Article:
Does a Baby Need Vitamin Supplement Drops?

The idea of a daily dietary requirement is easily understandable. Basically, an individual at a particular age needs to eat a certain amount of some food or nutrient for his needs and keep a slight bit for storage. Additionally, the requirements for infants, children, and teens include what is necessary for growth; and those for pregnant and lactating women have an amount added for what they are sharing with their babies. If everything that a person eats is absorbed, then 100 percent of the nutrient is available and usable. But if half of what she eats is not digested and passes out in the stool (and is thus not bioavailable), then she needs to eat twice the amount recommended in order to absorb an adequate quantity.


Iron’s "availability" is very important. For example, a 7-month old infant should receive 11 milligrams of iron daily--because only a small amount is actually absorbed. Only 4 percent of the iron in commercial formulas actually enters the baby through the intestine. At the usual concentration of 12 milligrams in a quart of formula, 0.5 milligrams of iron is actually absorbed.

Human milk contains an even smaller amount of iron, an average of only 1.4 milligrams per quart. Fortunately, the iron in breastmilk is more available. Roughly 1/2 is absorbed, providing an adequate 0.7 milligrams to the baby. Similarly, zinc appears to have a greater availability in human milk than in other sources and is present in adequate quantities.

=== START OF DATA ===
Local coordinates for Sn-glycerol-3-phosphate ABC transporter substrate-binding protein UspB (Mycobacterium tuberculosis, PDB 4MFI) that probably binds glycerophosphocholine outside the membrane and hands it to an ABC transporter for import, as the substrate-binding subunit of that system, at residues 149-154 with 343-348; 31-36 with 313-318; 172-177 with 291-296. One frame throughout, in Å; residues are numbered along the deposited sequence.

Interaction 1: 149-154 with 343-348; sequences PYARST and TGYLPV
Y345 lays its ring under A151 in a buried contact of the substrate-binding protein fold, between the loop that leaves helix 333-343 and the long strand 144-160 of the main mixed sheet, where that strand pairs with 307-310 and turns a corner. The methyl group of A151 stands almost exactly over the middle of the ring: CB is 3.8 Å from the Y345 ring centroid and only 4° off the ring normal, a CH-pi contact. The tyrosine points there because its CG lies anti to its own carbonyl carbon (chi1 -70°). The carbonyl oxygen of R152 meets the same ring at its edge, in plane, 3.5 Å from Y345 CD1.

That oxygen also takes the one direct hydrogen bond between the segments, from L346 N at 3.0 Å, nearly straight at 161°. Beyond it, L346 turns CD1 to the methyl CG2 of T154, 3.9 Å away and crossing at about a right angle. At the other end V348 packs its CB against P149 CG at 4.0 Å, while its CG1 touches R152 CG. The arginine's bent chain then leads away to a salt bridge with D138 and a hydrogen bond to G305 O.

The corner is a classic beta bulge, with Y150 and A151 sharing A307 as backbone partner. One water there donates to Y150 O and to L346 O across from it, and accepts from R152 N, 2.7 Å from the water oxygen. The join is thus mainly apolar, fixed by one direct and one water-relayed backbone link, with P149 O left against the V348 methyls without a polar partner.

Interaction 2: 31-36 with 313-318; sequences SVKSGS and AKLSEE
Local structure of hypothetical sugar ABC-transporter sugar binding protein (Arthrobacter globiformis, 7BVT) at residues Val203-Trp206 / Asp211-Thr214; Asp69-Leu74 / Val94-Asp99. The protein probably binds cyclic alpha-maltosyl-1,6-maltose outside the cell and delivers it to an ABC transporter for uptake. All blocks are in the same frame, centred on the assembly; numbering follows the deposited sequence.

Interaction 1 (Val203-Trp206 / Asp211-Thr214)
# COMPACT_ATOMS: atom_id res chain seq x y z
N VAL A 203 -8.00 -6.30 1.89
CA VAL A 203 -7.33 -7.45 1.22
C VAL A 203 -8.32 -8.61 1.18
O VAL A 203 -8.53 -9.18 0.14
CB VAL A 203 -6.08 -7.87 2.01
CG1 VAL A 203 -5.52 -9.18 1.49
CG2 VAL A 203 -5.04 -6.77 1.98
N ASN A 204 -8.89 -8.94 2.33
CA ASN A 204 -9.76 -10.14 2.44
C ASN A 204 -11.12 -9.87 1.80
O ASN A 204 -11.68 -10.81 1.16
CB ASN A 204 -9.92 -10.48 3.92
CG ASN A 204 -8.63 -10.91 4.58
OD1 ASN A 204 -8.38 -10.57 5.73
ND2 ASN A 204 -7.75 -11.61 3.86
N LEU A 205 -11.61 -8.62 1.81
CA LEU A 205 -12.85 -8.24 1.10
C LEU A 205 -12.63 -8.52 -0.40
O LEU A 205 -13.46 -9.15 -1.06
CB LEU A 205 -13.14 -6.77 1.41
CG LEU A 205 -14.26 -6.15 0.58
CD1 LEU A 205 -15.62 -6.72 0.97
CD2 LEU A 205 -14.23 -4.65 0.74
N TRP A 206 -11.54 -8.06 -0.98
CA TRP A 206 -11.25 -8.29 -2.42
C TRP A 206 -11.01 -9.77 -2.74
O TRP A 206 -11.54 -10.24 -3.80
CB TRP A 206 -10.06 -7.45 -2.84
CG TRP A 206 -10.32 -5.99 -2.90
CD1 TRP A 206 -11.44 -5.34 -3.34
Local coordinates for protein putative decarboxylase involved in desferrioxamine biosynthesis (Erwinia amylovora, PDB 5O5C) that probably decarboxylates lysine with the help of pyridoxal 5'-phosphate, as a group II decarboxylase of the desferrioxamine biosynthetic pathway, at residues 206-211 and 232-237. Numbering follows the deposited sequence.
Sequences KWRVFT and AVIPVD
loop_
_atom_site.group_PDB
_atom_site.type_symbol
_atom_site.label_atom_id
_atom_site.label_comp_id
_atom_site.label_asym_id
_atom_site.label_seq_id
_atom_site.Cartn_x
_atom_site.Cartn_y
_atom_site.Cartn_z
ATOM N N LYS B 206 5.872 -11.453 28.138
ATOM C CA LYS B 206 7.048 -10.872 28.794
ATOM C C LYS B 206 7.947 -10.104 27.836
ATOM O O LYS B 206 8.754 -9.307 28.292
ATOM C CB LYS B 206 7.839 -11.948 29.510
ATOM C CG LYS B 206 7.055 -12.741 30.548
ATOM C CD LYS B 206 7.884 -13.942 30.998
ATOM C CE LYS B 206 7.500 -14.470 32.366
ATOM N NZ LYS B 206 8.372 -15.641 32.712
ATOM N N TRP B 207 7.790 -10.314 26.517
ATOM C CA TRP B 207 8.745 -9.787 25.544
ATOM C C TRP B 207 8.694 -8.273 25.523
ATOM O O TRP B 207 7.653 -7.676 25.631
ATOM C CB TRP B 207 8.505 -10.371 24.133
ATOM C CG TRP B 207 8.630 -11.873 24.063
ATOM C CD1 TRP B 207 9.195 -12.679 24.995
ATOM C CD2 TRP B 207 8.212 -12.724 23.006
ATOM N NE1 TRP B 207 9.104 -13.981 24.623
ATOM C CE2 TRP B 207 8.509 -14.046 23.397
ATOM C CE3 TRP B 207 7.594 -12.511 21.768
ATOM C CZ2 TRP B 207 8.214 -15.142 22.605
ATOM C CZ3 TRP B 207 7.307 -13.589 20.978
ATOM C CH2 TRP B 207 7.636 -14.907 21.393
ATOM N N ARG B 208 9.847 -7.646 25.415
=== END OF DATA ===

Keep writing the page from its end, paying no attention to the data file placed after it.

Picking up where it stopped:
Vitamin D

Vitamin D is different. While the well-nourished mother can provide most vitamins to her infant, there is little vitamin D in breastmilk, even when the mother is taking a multivitamin. As a result, the American Academy of the Pediatrics Committee on Nutrition suggests 400 International Units (IU) of vitamin D be given daily. I actually recommend more, unless the mother is supplementing with 2000 IU daily which provides the same benefit.

In Japan, babies receiving 2000 IU had less risk of developing diabetes for 30 years. There's lots of other benefits that Vitamin D seems to have according to new research, so I instead follow the recommendations of the Endocrine Society where the allowance of Vitamin D for infants is up to 1000 IU daily and the Upper limit is set at 2000 IU. (I set my recommendation at 1200, but lower this for families who have a history of kidney stones).


Fluoride supplementation is not recommended for any babies under 6 months old. Babies older than 6 months only require supplementation if they live in an area where the drinking water contains less than 0.3 parts per million of fluoride.

Dr. Stan Cohen 13 May 2015

Dr. Stan Cohen is one of our founders and our CEO as well as the Chairman of our Medical Advisory Board. Dr. Stan is an internationally recognized expert in pediatric gastroenterology and nutrition. He is a Read More

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